Who’s a door to door designer? Where does garbage came from? Who leave it away? 
Every object has an owner who loved it for a minute or for his all life. Every object lived in a house, in a world full of history, 
in which it playied a particular role, both as main part or just a walk-on. Resign presents “designer a domicilio”. 
The door to door designer acts just in time, 
before the desertedness of the objects, 
before that the usury of boredom and of the habit let their beauty been forgotten. 
By acting into the original places of the refusal 
(houses, stores, offices, factories, etc). 
“Door to door designer” changes the course of their history, 
by transforming it in a new and unique object of Resign.
The door to door designer re-uses objects through a strong relationship with the client, (ad personam), 
analysing necessities of his property. 
(BY THE WAY, THE ADD -below- IS JUST A M A Z I N G !!!) 

Over the last ten years TED has been developing a set of practice-based sustainable design strategies 
that assist designers in creating textiles that have a reduced impact on the environment.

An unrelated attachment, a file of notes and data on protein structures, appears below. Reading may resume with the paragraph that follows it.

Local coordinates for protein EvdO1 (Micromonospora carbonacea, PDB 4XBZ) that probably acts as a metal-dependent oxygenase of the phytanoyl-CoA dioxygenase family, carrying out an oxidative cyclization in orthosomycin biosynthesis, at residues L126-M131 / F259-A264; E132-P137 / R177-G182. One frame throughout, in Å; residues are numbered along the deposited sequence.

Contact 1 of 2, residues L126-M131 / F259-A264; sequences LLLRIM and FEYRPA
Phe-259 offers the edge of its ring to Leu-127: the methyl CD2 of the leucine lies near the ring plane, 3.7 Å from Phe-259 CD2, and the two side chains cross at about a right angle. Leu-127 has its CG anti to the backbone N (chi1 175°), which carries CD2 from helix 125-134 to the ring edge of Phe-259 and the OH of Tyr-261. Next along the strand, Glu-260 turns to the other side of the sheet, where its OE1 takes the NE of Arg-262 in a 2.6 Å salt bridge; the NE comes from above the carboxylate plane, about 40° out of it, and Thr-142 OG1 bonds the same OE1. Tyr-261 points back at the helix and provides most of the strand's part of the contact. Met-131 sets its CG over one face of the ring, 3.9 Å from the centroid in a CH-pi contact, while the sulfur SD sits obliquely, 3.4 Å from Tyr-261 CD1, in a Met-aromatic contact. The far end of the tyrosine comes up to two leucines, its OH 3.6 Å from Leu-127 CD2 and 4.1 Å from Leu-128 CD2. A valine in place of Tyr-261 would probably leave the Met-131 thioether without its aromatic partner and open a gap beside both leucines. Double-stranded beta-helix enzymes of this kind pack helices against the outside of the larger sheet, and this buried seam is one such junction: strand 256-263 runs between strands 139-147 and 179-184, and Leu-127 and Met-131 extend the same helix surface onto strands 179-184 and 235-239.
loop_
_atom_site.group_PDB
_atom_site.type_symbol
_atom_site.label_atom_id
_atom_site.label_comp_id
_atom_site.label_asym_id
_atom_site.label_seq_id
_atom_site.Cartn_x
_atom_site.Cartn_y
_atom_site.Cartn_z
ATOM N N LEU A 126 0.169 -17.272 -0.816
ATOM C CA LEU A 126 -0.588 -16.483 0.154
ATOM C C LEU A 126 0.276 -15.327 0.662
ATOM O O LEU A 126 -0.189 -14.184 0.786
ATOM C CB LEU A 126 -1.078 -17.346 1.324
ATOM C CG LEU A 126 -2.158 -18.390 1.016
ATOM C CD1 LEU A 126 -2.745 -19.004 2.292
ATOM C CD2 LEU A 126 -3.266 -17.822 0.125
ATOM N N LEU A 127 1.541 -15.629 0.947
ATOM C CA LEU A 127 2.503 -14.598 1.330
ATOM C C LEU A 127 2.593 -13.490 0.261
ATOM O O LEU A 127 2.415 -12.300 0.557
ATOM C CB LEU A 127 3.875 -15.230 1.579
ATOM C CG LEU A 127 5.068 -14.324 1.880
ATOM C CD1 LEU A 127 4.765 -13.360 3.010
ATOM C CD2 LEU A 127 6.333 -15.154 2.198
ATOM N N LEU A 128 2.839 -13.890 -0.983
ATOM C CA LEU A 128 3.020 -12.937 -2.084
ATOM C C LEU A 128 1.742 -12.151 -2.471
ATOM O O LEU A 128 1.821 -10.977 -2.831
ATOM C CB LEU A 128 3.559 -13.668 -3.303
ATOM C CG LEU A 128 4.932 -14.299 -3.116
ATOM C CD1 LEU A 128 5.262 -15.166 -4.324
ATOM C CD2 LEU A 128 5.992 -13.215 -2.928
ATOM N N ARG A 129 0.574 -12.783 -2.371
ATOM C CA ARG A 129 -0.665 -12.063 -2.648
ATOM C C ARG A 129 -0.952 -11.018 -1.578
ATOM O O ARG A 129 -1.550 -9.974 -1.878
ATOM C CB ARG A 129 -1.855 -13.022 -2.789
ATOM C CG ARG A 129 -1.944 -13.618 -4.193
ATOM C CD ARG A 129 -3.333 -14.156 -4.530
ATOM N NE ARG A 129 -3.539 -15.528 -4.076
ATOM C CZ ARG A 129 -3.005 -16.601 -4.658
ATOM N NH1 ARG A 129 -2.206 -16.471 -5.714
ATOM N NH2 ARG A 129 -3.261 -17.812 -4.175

The Textile Futures Research Centre 
comprises researchers across Chelsea College of Art and Design, 
Central Saint Martins College of Art and Design, London College of Fashion, at the University of the Arts London. 
Their areas of expertise cover 
Biomimetics, Nanotechnology, Smart materials, Electroluminescence, 
Conductive materials, Laser technology, Photonics, Motion response, 2D to 4D digital media, Visioneering, 
Communication wear, Customised clothing, Ethical fashion, Sustainable design, Upcycling.

And finally, 

take a look to anthropologist Lucy Norris' project, 
and her book The hidden afterlife of used clothing in India
that you can buy HERE
The photo below is by Tim Mitchell
it belongs to a great work that has been 
part of Everything Must Go. 

Special thanks to all the Everything Must Go team
it's been a pleasure working for you. 
Let's not stop talking about it. 

Thanks to journalist Manuela Soressi
to be so accurated in her SWAP research. I hope she'll like my new links. 

...d'you know what I mean? 

Do you like this story? EVERYTHING MUST GO on